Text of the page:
Publisher: University of Wales Press
Category: Literary Criticism
This major reference work is the fourth volume in the series "Arthurian Literature in the Middle Ages". Its intention is to update the French and Occitan chapters in R.S. Loomis’ "Arthurian Literature in the Middle Ages: A Collaborative History" (Oxford, 1959) and to provide a volume which will serve the needs of students and scholars of Arthurian literature. The principal focus is the production, dissemination and evolution of Arthurian material in French and Occitan from the twelfth to the fifteenth century. Beginning with a substantial overview of Arthurian manuscripts, the volume covers writing in both verse (Wace, the Tristan legend, Chretien de Troyes and the Grail Continuations, Marie de France and the anonymous lays, the lesser known romances) and prose (the Vulgate Cycle, the prose Tristan, the Post-Vulgate Roman du Graal, etc.).
... How to Read the Morte Darthur 1 Tlte Overall Structure 3 Part One: The Rise of Arthur's Kingdom 4 Book I. The Early Phase: War and Peace 5 Tfte Romance World 5 Historical Record 8 Adventure 10 Continuations and Beginnings 12 A Note ...
Author: Terence McCarthy
Publisher: Boydell & Brewer Ltd
Category: Literary Criticism
`Presents in very accessible form the explanatory material which (students) will require. He is well-informed about the basic issues in Malory scholarship and criticism, and his approach is sound.' REVIEW OF ENGLISH STUDIESThis introduction to Morte Darthuroutlines the book's basic character, followed by a study of the key concepts of love, loyalty, sin and shame. Malory's approach to his material is discussed, as are his sources, and his individual contribution; finally, Maloryand his book are placed in their historical context. Published in 1988 as Reading the Morte Darthur.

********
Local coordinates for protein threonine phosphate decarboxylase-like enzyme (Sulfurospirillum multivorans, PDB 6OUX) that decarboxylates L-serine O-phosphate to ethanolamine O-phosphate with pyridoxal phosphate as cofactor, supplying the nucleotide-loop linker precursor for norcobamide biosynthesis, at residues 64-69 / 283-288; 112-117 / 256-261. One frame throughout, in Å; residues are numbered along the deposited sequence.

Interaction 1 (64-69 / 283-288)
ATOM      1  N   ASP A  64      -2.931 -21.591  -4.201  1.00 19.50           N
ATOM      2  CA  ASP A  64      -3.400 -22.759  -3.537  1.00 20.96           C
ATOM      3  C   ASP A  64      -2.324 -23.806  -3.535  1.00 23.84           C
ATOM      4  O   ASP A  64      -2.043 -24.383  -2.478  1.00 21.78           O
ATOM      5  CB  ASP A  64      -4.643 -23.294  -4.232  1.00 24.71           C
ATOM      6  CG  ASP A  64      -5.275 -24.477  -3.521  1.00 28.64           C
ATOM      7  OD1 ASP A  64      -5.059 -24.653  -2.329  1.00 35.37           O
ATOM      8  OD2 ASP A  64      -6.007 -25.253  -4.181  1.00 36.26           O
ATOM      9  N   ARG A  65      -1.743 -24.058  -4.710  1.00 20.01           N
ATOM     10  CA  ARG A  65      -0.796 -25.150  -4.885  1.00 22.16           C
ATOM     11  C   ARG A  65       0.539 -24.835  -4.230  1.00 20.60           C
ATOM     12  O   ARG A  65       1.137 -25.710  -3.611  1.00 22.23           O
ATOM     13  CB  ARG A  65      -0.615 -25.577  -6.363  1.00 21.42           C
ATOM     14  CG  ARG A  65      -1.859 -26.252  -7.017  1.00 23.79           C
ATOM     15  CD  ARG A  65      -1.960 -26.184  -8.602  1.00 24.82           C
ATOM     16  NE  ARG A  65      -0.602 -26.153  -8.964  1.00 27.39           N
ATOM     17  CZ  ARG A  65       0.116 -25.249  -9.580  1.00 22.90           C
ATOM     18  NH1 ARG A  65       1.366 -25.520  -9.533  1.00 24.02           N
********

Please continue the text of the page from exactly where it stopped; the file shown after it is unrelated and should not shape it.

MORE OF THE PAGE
... 100 , 116 Tragedy the adventure novel and , 19 the Sagaman story and , 167 the Sagas and , 173 Transportation , means ... 119 adventure reading of , 206 Anna Karenina , 27 The Cossacks , 87 , 91 , 109–10 , 177 homosocial desire and ...
Author: Martin Burgess Green
Publisher: Penn State Press
Category: Literary Criticism
From Alexandre Dumas to Raymond Chandler, Martin Green examines adventure stories and their role in spreading the ideology of the modern nation-state. Seven Types of Adventure Tale studies widely read and influential adventure tales of the eighteenth through the twentieth centuries in the respectable literary forms. Some of the authors considered are Dumas, Scott, Defoe, Cooper, Verne, Buchan, Kipling, Twain, and Chandler. These stories, though adapted and copied innumerable times and read in their native languages and in translation throughout the Western world, have been largely neglected by literary theorists. Green offers a way to take the adventure tale seriously by positioning these stories within a new theoretical framework. Green places the tales in seven categories organized according to the type of central character in each story. The first category is the Robinson Crusoe story, which portrays the myth of entrepreneurial capitalism and &"modern&" or postfeudal politics. This story has appeared in one hundred well-known versions, including The Swiss Family Robinson and Lord of the Flies, since Defoe published his version. The second category is the Three Musketeers story, mythifying the birth of the French state and, by extension, the birth of other nation-states. The third is the Frontiersman story, originally about American history but a powerful myth far beyond U.S. borders. The fourth, the Avenger story, is tied to the myth of an avenging return by Napoleon to France, but more generally to a threat to the bourgeois ruling classes of the nineteenth-century Europe. The fifth is the Wanderer story, which relates to escaping from social discipline but also to spying and disguises and crossing frontiers of all kinds. The sixth, the Saga story, is a revision of the Icelandic and Teutonic sagas and reflects the myth of resurgent Germany after its unification in 1870. And the seventh category, more specific to the twentieth century, is the Hunted Man story, in which an individual hero is pitted against social juggernaut, such as the state, the Mafia, or a giant corporation. Seven Types of Adventure Tale is the second volume of a three-volume study of adventure by Green that began with The Robinson Crusoe Story.
The adventures of the four great knights, Launcelot, Lamorak, Palomides and Tristram, accompanied by the joker, Dinadan, ... and inexplicable setting' of the tale in Arthur's Kingdom of Adventure: The World of Malory's 'Morte Darthur', ...
Author: Corinne J. Saunders
Publisher: Boydell & Brewer
Category: Literary Criticism
The themes of magic and the supernatural in medieval romance are here fully explored and put into the context of thinking at the time in this first full study of the subject.